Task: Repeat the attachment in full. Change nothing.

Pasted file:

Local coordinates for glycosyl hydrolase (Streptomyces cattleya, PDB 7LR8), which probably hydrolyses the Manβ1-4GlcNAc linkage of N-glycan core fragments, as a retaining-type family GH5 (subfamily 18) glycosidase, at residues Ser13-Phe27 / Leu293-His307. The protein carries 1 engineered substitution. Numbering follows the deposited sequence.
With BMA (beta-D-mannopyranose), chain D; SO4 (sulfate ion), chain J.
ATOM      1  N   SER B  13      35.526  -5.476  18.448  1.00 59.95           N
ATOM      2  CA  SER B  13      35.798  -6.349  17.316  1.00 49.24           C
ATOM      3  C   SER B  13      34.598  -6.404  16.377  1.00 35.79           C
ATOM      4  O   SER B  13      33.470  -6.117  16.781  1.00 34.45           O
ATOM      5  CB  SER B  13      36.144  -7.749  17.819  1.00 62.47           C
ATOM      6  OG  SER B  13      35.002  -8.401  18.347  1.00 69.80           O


Local coordinates for glycosyl hydrolase (Streptomyces cattleya, PDB 7LR8), which probably hydrolyses the Manβ1-4GlcNAc linkage of N-glycan core fragments, as a retaining-type family GH5 (subfamily 18) glycosidase, at residues Ser13-Phe27 / Leu293-His307. The protein carries 1 engineered substitution. Numbering follows the deposited sequence.
With BMA (beta-D-mannopyranose), chain D; SO4 (sulfate ion), chain J.
ATOM      1  N   SER B  13      35.526  -5.476  18.448  1.00 59.95           N
ATOM      2  CA  SER B  13      35.798  -6.349  17.316  1.00 49.24           C
ATOM      3  C   SER B  13      34.598  -6.404  16.377  1.00 35.79           C
ATOM      4  O   SER B  13      33.470  -6.117  16.781  1.00 34.45           O
ATOM      5  CB  SER B  13      36.144  -7.749  17.819  1.00 62.47           C
ATOM      6  OG  SER B  13      35.002  -8.401  18.347  1.00 69.80           O